US halts cluster bomb deliveries to Saudi Arabia amid growing civilian death toll in Yemen – report
The US has reportedly frozen the deliveries of cluster bombs to Riyadh amid human rights groups’ condemnation the use of indiscriminate weapons in the Yemeni conflict, over the course of which Saudi Arabia’s airstrikes have been blamed for numerous civilian casualties.
According to a Foreign Policy report, based on the publication’s own investigation, the hold on deliveries applies to CBU-105 cluster bombs made by Textron Systems. After Saudi Arabia joined the Yemeni conflict and started a massive air campaign against Houthi positions, Amnesty International and Human Rights Watch, have on numerous occasions exposed the use of cluster bombs in the conflict.
Cluster munitions contain hundreds of smaller explosive submunitions that are spread over a wide area. This type of weapon is dangerous because some submunitions aren’t immediately detonated and can lie dormant for decades before exploding. Civilians and particularly children have traditionally been the primary victims of such lethal traps.
In recent years, the United States has been selling multi-million dollar shipments of cluster bombs to Riyadh. Revealing the alleged freeze of cluster munitions deliveries, the publication however notes that is unclear whether the ban will affect the already agreed shipments, or whether the freeze will only apply to future contacts. Delivery of weapons is a process which can take years to complete.
“Textron Systems does not comment on delivery dates with our customers,” Matthew Colpitts, a spokesman for Textron Systems, replied to FP’s request for clarification, while the Saudi Embassy in Washington did not respond to the request for comment.
Discussing the reason for the cluster bomb deliveries’ cessation, a senior US official told FP that Saudi-led coalition used these munitions “in areas in which civilians are alleged to have been present or in the vicinity,” adding that while US is seeking more information, Saudis are looking into the matter.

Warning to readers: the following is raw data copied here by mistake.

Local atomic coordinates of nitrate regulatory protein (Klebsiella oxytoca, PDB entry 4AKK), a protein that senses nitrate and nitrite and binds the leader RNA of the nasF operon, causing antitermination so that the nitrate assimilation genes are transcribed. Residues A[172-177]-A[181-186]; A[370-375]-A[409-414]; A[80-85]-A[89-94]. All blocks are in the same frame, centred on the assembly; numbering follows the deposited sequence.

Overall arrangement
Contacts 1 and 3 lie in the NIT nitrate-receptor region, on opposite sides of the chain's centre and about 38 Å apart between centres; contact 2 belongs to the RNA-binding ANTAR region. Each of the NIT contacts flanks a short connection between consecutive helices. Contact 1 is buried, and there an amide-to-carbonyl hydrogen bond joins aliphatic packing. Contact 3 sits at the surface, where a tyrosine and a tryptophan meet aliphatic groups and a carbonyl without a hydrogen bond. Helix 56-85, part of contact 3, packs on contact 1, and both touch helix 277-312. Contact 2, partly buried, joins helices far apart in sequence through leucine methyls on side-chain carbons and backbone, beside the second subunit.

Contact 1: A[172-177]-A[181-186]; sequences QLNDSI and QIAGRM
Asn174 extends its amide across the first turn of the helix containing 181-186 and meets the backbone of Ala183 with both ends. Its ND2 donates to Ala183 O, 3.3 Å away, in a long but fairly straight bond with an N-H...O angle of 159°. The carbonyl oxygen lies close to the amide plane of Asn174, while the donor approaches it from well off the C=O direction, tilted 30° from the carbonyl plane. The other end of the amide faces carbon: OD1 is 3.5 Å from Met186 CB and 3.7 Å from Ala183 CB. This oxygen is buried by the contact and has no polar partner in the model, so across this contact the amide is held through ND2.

“Saudi Arabia has also pledged to create an investigations commission to evaluate military targeting, ensure the protection of civilians, and investigate incidents of civilian harm during the conflict in Yemen,” said the US official.
On Thursday, US senators introduced an amendment to the National Defense Authorization Act of 2016 aimed at placing additional conditions and Congressional oversight on future air-to-ground weapons sales to Saudi Arabia.
“For too long the Obama administration has not been holding countries receiving US military munitions accountable in the Middle East. It is no secret that Saudi Arabia’s record on strictly targeting combatants and legitimate military targets in Yemen has been questionable,” US Senator Chris Murphy (D-Conn.) said in a press release. “The US should halt the sale of air-to-ground munitions to Saudi Arabia until Congress has conducted proper oversight and ensured that such munitions are being used in a way that is consistent with our country's national security strategy and values.”
Currently the arms sales are proposed by the State Department and then approved by Congress. Once approved the White House finalizes and implements the transfer. The new amendment seeks to add an additional step to the approval process by “requiring the President of the United States to attest that Saudi Arabia is concretely demonstrating its anti-terror efforts and protection of civilians before Congress can consider the sale.”
Since March 26, 2015, the Saudi Arabia-led coalition of nine Arab states has been conducting a military operation in Yemen against Houthi rebel forces. A ceasefire that came into force on April 10, 2016, has been repeatedly violated by all sides. At least 6,200 people have died in fighting while nearly three million civilians have been displaced from their homes.